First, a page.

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Career Advice from Mr. T

Find fellow Frogs on LinkedIn to leap ahead.

TCU LinkedIn

Utilize the power of online networks while hunting for jobs.

Career Advice from Mr. T

Find fellow Frogs on LinkedIn to leap ahead.

Tired of the same old, same old? Been downsized, right-sized or laid off? Curious about what is out there for your next career step? Not the same person you were five years ago? Welcome to today’s career development tool — LinkedIn.

Hopefully, you are one of those fantastic TCU students and alumni who are thinking beyond job to job and more about a real career strategy. If so, you have a friend.

John Thompson TCU

John Thompson, aka Mr. T.

LinkedIn was launched in 2003 as a professional networking site. In the past five years, LinkedIn has become the go-to source for employers and employees to get together. Anyone thinking about getting a new job must pay attention to his or her “living” résumé on LinkedIn. It is an essential tool in your overall career development strategy.

Why? Employers are beginning to bypass the big job boards such as Glassdoor, Indeed and Monster. The more sophisticated employers — the ones you want to work for — have developed their strategies for mining LinkedIn for candidates. They can sort by specific job titles, keywords on experience, geographic specifics, degrees, etc.

From your perspective, you can search in the same manner, but most important, you can look for TCU alumni. We have all heard how some schools have developed successful networks for hiring their fellow alumni. Well, TCU alumni are developing the same mentality. We are receiving more requests from Horned Frogs to hire Horned Frogs than ever before.

So how do we make this work? Two things are essential. First, it starts with your profile. This is where you have to throw out everything you have heard about talking about yourself and résumé writing. Do not write a job description, either for your profile or your résumé.

What does that mean? Most people still list all of their tasks so it looks like they are doing a lot. No one cares about all of your tasks and responsibilities. What they want to see is how and what you accomplished doing those tasks. “Developed a sales plan to increase sales” is a dead task. “Developed a sales plan that engaged 25 salespeople in a five-state region and increased sales by $3 million” shows what you accomplished. Quantify, quantify, quantify. If you can’t quantify it, compare it to something that is meaningful.

Good buzzwords for your profile, résumé and cover letters are “accomplished” and “made a significant contribution.” It is all about what you bring to the table and can do for the employer.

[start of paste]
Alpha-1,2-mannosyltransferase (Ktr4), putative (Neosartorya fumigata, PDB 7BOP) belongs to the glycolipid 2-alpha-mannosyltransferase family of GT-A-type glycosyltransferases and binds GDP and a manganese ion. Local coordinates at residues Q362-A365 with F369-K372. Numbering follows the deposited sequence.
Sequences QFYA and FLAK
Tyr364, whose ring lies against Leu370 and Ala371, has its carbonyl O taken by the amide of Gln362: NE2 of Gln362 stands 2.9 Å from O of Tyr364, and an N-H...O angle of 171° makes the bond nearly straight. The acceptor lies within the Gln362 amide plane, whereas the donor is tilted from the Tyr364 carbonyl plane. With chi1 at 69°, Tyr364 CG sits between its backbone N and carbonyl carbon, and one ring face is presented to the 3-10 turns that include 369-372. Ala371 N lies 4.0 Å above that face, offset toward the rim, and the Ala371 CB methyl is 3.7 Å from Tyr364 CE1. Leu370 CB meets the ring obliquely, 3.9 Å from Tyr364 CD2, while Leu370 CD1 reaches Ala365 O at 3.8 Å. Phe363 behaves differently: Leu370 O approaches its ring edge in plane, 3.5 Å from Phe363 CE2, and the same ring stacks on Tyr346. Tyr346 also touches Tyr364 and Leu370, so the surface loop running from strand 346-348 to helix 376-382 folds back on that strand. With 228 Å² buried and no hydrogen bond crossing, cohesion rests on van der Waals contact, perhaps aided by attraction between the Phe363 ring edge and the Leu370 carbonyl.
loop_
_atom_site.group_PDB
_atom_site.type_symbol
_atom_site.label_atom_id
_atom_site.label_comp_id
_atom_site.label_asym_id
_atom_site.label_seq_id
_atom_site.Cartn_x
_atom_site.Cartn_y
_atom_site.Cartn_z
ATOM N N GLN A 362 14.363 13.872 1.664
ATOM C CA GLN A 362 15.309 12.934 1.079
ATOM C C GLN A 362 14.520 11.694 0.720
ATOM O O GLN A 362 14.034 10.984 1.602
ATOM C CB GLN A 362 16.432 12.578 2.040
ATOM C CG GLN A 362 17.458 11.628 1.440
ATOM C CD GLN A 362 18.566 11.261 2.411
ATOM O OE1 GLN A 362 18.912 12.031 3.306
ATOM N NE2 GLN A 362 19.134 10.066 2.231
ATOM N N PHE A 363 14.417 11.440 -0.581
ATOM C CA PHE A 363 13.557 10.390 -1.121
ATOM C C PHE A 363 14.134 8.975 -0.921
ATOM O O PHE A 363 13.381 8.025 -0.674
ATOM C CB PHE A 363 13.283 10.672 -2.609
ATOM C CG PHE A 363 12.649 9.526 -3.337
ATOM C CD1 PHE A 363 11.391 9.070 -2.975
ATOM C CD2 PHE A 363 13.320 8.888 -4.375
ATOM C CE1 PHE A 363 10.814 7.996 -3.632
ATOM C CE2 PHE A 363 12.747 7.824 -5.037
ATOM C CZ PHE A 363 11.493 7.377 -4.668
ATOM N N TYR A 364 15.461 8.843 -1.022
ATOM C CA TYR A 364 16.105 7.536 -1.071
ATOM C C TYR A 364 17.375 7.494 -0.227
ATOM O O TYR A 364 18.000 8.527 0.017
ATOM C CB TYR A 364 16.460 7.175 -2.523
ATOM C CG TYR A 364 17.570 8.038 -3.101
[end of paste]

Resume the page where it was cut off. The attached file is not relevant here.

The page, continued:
To connect with potential alumni employers, go to the Texas Christian University LinkedIn page. There you can start sorting alumni by year of graduation, company name, industry, job title and location. Connecting with alumni is easy through their LinkedIn addresses or e-mail addresses, which might be included in their profiles. Also, join the TCU Career Center Networking Lounge, where you can network with students, alumni and employers on career topics and opportunities. Nothing works better than “Good morning from a TCU alum.” Take it from there.

Good luck and good hunting.

Ask Mr. T


Q: I have been out of the workforce for 10 years, and now I’m ready to enter the land of the employed. What’s next?

A: What do you want to do? What can you bring to an employer? These are the two questions you must answer to start your new career. Answering these questions will be your hardest task. The third most difficult task will be to develop a résumé, and next on the list is how to interview. To get an answer to the first question, What Color Is Your Parachute is still around and still the leading book for helping career decisions. You can also take an assessment such as the Strong or MBTI to help. The Center for Career and Professional Development can help you with these questions, as well as the assessment. Alumni can receive the same service we provide our undergraduates at no cost. Our consultants are assigned to colleges, so if you call for an appointment, we need to know your college and major.

 

Send your career questions to tcumagazine@tcu.edu. Follow on Twitter @CareerGuyMrT

 

John Thompson is executive director of TCU’s Center for Career and Professional Development. For more information, visit www.careers.tcu.edu.